Read more ....... When I give talks or workshops about white privilege, other ways in which we may not be privileged, often arises. People who are not privileged in these ways can feel aggrieved that their lack of privilege is not mentioned. They mention that they have been brought up in care, have been written off by their school as unlikely to succeed, are differently abled to the majority of the population, or are transgendered. They also often point to the fact that black people can obtain advantages that they can only dream of, become doctors or lawyers, for example.
So why do we talk of white privilege in particular, rather than always draw attention to all unfair privileges in society such as class, ablement, gender etc? Certainly, it is my view that all these unfair advantages make for an impoverished, dislocated, and unstable society.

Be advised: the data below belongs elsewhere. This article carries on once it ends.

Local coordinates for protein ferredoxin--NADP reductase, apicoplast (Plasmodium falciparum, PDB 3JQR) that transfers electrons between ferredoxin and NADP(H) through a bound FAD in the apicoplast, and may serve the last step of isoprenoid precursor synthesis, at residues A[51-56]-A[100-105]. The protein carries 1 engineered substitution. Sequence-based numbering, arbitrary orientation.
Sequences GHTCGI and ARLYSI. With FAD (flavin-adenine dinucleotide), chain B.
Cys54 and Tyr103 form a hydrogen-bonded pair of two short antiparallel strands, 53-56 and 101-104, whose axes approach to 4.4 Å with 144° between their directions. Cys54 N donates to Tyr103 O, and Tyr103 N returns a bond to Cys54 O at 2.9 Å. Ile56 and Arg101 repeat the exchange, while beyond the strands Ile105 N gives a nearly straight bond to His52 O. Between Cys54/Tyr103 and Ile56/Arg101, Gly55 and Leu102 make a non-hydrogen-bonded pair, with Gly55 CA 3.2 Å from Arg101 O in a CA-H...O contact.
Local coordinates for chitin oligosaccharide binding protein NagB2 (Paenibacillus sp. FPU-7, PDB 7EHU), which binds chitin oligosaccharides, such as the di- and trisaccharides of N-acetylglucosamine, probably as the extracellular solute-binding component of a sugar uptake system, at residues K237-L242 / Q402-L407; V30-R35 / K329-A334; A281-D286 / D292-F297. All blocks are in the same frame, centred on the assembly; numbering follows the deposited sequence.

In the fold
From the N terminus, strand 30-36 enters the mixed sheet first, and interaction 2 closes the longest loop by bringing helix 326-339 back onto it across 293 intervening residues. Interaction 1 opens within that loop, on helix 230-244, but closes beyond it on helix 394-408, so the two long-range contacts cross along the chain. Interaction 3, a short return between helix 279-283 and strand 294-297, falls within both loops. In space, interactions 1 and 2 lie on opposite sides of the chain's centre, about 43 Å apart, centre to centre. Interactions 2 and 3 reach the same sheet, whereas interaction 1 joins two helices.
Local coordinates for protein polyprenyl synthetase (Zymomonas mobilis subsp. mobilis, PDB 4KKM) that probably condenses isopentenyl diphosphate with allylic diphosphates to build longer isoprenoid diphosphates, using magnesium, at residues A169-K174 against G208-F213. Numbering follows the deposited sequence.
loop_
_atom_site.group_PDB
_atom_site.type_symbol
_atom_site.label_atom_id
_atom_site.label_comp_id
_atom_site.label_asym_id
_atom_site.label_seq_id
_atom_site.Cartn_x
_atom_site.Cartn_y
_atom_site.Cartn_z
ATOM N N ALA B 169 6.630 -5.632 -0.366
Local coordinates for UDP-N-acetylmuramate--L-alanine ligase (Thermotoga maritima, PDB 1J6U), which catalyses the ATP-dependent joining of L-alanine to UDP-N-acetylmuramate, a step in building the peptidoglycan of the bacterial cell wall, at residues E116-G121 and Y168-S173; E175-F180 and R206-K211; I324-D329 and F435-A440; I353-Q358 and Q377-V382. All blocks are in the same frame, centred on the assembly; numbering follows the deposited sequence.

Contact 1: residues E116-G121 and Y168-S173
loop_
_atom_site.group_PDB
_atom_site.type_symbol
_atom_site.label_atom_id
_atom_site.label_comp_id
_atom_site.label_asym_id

However, white privilege is particularly difficult to confront as it is so hard for those who have that privilege to see it. White people see themselves as the norm – unraced – just normal. Their feelings about, and reactions to, black people are often hidden or unconscious, so that they are not fully aware of their own privilege or of the racist attitudes that accompany them. Although these attitudes are not seen and acknowledged, they lead to, many hidden aspects of privilege, for instance, white people being better treated by the police, or in influential and important jobs, even if one or two token black people are also present.
Some black people with pale skins can ‘pass’ for white, and thus may receive the privilege that white people enjoy. The paler the skin, the more acceptable black people are to the white gaze and this gives them an advantage of those with darker skins. These attitudes and biases run very deep and is the reason why it is so important to draw attention to this particular privilege which otherwise goes unnoticed and forsworn. The ability to become aware and honest with ourselves is the first step to doing something about it.